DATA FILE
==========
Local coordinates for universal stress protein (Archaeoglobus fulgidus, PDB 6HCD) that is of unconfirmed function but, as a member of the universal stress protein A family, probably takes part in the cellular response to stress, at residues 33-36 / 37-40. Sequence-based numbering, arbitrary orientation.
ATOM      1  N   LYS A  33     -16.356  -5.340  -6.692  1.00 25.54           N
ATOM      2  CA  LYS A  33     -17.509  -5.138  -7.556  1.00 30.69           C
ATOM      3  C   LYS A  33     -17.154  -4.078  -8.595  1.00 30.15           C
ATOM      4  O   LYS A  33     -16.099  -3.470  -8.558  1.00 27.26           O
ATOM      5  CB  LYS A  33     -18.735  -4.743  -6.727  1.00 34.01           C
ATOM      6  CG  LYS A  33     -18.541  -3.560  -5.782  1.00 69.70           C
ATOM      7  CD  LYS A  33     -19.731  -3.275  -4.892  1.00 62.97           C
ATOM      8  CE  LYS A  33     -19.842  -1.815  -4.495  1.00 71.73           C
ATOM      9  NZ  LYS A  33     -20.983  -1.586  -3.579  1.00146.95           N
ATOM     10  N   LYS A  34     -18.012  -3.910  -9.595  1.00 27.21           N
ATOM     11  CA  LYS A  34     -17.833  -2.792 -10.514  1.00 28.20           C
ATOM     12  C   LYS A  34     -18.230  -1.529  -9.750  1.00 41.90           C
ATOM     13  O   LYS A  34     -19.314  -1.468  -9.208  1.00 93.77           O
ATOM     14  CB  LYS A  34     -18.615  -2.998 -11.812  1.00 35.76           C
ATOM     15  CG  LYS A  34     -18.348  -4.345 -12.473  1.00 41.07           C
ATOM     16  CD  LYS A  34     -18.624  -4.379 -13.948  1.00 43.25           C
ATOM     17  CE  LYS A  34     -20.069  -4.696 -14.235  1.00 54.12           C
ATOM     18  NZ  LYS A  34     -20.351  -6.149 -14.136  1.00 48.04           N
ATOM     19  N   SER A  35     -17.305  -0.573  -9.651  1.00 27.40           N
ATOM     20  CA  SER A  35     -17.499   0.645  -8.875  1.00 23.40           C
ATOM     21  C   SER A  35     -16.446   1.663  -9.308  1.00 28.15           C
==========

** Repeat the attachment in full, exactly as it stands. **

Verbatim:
Local coordinates for universal stress protein (Archaeoglobus fulgidus, PDB 6HCD) that is of unconfirmed function but, as a member of the universal stress protein A family, probably takes part in the cellular response to stress, at residues 33-36 / 37-40. Sequence-based numbering, arbitrary orientation.
ATOM      1  N   LYS A  33     -16.356  -5.340  -6.692  1.00 25.54           N
ATOM      2  CA  LYS A  33     -17.509  -5.138  -7.556  1.00 30.69           C
ATOM      3  C   LYS A  33     -17.154  -4.078  -8.595  1.00 30.15           C
ATOM      4  O   LYS A  33     -16.099  -3.470  -8.558  1.00 27.26           O
ATOM      5  CB  LYS A  33     -18.735  -4.743  -6.727  1.00 34.01           C
ATOM      6  CG  LYS A  33     -18.541  -3.560  -5.782  1.00 69.70           C
ATOM      7  CD  LYS A  33     -19.731  -3.275  -4.892  1.00 62.97           C
ATOM      8  CE  LYS A  33     -19.842  -1.815  -4.495  1.00 71.73           C
ATOM      9  NZ  LYS A  33     -20.983  -1.586  -3.579  1.00146.95           N
ATOM     10  N   LYS A  34     -18.012  -3.910  -9.595  1.00 27.21           N
ATOM     11  CA  LYS A  34     -17.833  -2.792 -10.514  1.00 28.20           C
ATOM     12  C   LYS A  34     -18.230  -1.529  -9.750  1.00 41.90           C
ATOM     13  O   LYS A  34     -19.314  -1.468  -9.208  1.00 93.77           O
ATOM     14  CB  LYS A  34     -18.615  -2.998 -11.812  1.00 35.76           C
ATOM     15  CG  LYS A  34     -18.348  -4.345 -12.473  1.00 41.07           C
ATOM     16  CD  LYS A  34     -18.624  -4.379 -13.948  1.00 43.25           C
ATOM     17  CE  LYS A  34     -20.069  -4.696 -14.235  1.00 54.12           C
ATOM     18  NZ  LYS A  34     -20.351  -6.149 -14.136  1.00 48.04           N
ATOM     19  N   SER A  35     -17.305  -0.573  -9.651  1.00 27.40           N
ATOM     20  CA  SER A  35     -17.499   0.645  -8.875  1.00 23.40           C
ATOM     21  C   SER A  35     -16.446   1.663  -9.308  1.00 28.15           C